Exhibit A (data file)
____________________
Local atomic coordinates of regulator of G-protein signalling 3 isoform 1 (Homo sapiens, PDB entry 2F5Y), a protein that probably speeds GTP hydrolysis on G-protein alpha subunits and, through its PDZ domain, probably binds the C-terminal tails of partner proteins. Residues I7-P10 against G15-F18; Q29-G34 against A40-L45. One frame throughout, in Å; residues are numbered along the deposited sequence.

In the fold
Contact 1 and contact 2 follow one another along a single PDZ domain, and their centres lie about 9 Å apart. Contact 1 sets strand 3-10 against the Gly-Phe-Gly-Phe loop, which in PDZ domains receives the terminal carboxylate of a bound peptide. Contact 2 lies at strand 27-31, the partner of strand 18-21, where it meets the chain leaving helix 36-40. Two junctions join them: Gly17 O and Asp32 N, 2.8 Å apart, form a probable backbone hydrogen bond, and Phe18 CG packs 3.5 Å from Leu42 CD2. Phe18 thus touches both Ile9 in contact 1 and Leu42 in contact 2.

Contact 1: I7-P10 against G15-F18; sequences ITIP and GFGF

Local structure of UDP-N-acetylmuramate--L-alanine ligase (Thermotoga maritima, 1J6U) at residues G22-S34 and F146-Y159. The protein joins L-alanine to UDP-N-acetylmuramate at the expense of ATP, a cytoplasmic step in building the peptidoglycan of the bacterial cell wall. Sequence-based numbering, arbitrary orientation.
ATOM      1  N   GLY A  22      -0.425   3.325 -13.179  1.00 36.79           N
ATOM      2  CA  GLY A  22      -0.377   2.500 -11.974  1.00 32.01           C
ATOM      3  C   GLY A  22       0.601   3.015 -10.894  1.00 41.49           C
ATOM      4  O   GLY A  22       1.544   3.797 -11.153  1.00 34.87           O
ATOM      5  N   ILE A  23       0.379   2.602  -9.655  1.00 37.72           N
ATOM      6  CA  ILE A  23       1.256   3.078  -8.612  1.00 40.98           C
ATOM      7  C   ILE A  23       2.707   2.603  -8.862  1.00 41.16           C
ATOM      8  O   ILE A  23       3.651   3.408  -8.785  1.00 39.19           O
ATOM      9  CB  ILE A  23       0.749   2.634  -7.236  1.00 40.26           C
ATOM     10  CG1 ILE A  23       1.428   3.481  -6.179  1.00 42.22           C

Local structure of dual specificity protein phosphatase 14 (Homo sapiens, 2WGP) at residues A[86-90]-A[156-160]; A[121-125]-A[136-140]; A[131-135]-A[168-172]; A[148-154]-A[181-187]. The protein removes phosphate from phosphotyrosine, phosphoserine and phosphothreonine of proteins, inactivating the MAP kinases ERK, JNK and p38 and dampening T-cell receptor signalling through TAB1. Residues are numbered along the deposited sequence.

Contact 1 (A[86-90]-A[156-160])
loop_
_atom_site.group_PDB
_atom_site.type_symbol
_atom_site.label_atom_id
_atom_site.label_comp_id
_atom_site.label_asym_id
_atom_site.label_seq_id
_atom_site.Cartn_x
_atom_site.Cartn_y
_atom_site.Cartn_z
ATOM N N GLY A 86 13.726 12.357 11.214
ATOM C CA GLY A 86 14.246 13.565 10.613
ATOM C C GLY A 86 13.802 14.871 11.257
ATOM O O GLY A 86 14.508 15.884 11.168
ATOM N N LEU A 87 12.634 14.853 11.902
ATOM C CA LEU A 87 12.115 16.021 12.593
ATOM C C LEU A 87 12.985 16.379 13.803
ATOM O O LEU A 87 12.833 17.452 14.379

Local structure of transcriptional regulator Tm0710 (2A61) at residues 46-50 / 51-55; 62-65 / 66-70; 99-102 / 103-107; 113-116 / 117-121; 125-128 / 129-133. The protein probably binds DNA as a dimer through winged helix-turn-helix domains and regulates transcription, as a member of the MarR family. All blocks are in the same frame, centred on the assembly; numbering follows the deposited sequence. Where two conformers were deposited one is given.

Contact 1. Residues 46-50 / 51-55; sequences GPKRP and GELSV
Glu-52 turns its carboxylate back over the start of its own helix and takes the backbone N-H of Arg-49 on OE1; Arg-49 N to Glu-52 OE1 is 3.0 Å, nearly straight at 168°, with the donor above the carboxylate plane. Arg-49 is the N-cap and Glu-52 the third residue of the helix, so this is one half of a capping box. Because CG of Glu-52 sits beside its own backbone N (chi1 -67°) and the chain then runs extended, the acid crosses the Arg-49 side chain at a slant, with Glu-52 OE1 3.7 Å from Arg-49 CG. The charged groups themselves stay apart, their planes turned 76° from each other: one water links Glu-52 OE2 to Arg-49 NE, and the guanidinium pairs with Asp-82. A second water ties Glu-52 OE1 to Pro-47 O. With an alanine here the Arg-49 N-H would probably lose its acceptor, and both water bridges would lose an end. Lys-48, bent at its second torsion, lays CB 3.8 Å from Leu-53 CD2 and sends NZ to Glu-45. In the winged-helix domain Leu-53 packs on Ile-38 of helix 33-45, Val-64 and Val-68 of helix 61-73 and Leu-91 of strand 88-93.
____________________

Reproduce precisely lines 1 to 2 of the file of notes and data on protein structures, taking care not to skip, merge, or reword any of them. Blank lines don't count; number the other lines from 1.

Local atomic coordinates of regulator of G-protein signalling 3 isoform 1 (Homo sapiens, PDB entry 2F5Y), a protein that probably speeds GTP hydrolysis on G-protein alpha subunits and, through its PDZ domain, probably binds the C-terminal tails of partner proteins. Residues I7-P10 against G15-F18; Q29-G34 against A40-L45. One frame throughout, in Å; residues are numbered along the deposited sequence.

In the fold